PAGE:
By RORYE O’CONNOR
MT. VERNON —
From mammogram to chemotherapy, the process of diagnosing and treating breast cancer is a many-step process for the women (and men) who go through it.
Dr. Jackie Trechk-Bahn of Crossroads Community Hospital said the process begins with a mammogram that has results indicating an abnormal growth in the breast.
“If there’s something we see, we bring the patient back and do an ultrasound with additional mammography,” she said. “At that point, we talk with the patient about their options, such as surgical biopsy and stereotactic breast biopsy.”
Trechk-Bahn said stereotactic breast biopsy is a much less invasive form of biopsy offered at hospitals now.
“There is a table, and the patient lies down, so they are relatively comfortable,” she said. “There is a computer setup that’s similar to mammography. A core biopsy is taken with a vacuum-powered instrument that pulls tissue into a needle. A surgical clip is placed at the site of the biopsy, because in many cases, a biopsy will come back negative for cancer. That way we know we have tested that area.”
She said the surgical clip is only a few millimeters long and stays in the breast forever.
The technique leaves no scarring and is more affordable compared to surgical open biopsy, Trechk-Bahn added.
“After a couple of months, you can’t even tell there was a biopsy,” she said. “It’s like having blood drawn.”
She added that no anesthesia is needed during the stereotactic breast biopsy.
During either type of biopsy, enough tissue is removed from the suspicious area to test for all markers of breast cancer, she said.
“Breast cancer is many diseases,” she said. “Testing tells you what chemotherapy or techniques would work against it.”
She said after the discovery of cancer in a patient’s breast, they may undergo a lumpectomy or mastectomy, and then chemotherapy, followed by radiation if necessary.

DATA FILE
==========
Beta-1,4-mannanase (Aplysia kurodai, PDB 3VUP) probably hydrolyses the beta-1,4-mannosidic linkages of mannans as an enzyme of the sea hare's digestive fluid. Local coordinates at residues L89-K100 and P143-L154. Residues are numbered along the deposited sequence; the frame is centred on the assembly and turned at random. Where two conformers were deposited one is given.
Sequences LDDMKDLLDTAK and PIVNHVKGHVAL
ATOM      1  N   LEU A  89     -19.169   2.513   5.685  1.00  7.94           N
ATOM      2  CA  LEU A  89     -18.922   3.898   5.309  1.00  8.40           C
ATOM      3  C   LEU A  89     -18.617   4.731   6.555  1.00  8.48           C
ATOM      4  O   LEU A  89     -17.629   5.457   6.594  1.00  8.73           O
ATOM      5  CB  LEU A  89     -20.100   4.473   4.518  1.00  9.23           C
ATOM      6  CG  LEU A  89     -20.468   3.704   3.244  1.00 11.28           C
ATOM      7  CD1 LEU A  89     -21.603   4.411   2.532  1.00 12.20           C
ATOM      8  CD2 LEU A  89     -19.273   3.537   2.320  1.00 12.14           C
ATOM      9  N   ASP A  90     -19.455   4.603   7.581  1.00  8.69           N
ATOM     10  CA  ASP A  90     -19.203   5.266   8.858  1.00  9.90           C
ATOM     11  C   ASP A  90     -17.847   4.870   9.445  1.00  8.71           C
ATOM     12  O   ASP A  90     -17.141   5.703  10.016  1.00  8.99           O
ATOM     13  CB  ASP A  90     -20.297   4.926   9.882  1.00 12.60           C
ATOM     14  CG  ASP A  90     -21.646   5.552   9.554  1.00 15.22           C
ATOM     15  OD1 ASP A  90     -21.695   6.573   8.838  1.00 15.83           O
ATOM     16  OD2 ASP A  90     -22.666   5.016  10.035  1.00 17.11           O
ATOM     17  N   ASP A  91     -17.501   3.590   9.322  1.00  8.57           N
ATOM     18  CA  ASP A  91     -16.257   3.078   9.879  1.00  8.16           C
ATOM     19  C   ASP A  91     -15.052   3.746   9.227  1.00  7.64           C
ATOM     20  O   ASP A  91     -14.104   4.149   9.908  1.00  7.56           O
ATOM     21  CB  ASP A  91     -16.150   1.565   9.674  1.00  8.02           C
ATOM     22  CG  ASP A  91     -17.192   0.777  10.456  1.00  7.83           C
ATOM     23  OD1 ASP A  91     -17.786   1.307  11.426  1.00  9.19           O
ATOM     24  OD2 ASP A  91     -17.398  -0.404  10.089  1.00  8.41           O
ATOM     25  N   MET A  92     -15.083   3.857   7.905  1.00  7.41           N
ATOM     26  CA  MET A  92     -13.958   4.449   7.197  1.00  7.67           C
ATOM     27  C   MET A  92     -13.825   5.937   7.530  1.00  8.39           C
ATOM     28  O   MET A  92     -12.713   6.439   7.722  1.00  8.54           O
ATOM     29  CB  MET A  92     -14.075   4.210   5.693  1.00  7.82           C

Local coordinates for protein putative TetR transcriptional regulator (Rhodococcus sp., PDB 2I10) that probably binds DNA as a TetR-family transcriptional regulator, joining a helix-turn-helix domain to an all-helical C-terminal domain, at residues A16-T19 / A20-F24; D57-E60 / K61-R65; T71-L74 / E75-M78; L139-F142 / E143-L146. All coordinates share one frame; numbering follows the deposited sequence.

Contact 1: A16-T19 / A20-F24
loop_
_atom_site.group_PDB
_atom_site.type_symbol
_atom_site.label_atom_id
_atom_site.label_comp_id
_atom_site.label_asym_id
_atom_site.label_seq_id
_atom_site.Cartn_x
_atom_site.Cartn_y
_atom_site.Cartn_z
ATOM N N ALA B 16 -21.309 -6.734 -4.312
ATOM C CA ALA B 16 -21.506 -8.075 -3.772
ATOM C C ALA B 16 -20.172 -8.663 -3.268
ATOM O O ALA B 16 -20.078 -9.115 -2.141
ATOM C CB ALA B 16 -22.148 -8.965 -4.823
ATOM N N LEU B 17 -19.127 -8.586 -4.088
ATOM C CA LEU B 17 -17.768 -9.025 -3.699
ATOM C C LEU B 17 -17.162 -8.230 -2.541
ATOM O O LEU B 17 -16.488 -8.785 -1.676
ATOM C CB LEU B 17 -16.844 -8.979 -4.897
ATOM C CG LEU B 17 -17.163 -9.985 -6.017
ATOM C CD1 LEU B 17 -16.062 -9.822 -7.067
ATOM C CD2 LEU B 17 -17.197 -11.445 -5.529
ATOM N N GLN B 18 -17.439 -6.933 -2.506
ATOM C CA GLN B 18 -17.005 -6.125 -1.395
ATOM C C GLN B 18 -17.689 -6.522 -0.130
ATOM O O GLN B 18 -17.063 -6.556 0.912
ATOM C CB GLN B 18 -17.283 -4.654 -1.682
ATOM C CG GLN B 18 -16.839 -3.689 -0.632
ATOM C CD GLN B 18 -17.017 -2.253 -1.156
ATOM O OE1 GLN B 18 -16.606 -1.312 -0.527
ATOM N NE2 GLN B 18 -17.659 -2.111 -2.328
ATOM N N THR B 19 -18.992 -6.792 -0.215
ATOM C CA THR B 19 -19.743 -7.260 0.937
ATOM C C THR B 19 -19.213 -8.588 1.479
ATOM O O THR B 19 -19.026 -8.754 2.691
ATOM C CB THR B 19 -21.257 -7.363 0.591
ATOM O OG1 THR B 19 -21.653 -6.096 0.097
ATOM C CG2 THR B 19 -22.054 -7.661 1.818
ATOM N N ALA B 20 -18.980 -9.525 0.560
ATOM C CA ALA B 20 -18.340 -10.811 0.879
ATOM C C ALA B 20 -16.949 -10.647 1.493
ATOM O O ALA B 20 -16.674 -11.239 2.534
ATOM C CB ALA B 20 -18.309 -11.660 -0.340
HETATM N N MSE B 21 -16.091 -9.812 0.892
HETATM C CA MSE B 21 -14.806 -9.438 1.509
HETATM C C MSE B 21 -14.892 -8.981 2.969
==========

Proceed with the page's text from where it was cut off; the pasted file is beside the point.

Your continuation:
Dr. Graeme Fisher of Mt. Vernon Radiation Center said breast cancer patients usually receive adjutant treatment after a lumpectomy.
He said radiation typically takes about six to seven weeks, and depending on the severity of the cancer, areas from the breast, to the armpit, shoulder and chest wall area can be treated with radiation as well.
“It’s trying to sterilize the area from any microscopic parts of the disease left over after lumpectomy or mastectomy,” Fisher said, adding, “Breast cancer is getting caught earlier than it used to be.”
Jennifer Thompson, a physical therapist and center manager at Nova Care Rehabilitation, is trained to provide treatment for a condition that can occur after cancer treatment, including breast cancer. A condition called lymphedema can occur in patients whose lymph nodes have been removed during cancer treatment, causing localized swelling, which in turn can cause infection, Thompson said.
“Lymph nodes remove excess fluid in your body, and when they’re removed, depending on how many are removed, the patient could be at risk of arm swelling,” she said. “The doctor is saving their life, of course, but this is something that could happen after.”
Fisher said more people are keeping their lymph nodes because the status of their lymph nodes helps decide whether they should get chemotherapy.
Breast cancer patients who get lymphedema in their arms undergo massage treatments followed by medical compression bandages, Thompson said. The process takes daily treatments for a few weeks, she said. After that, patients must wear a medical sleeve to discourage the condition from returning.
“If someone doesn’t get treatment, the swelling can and will get worse,” she said. “That area of the body is at risk for infection. I tell my patients it’s like stagnant pond water — it’s an area where infection breeds.”
Cancer patients who have had lymph nodes removed must avoid infection, muscle strain, burns, overheating and constriction of the areas, or they may be at risk for lymphedema, Thompson said.
“It’s not painful, it’s just swelling,” she said. “It can happen to lots of types of cancer patients.”
Trechk-Bahn said despite the arduous process of cancer treatment, for breast cancer patients, the survival rate is “wonderful.”
“We’ve got so many options now,” she said. “We know the molecular identity of each cancer; we basically have cures. That’s the best thing about it. We pick it up early, treat it, and people have a normal life expectancy, which wasn’t the case years ago.”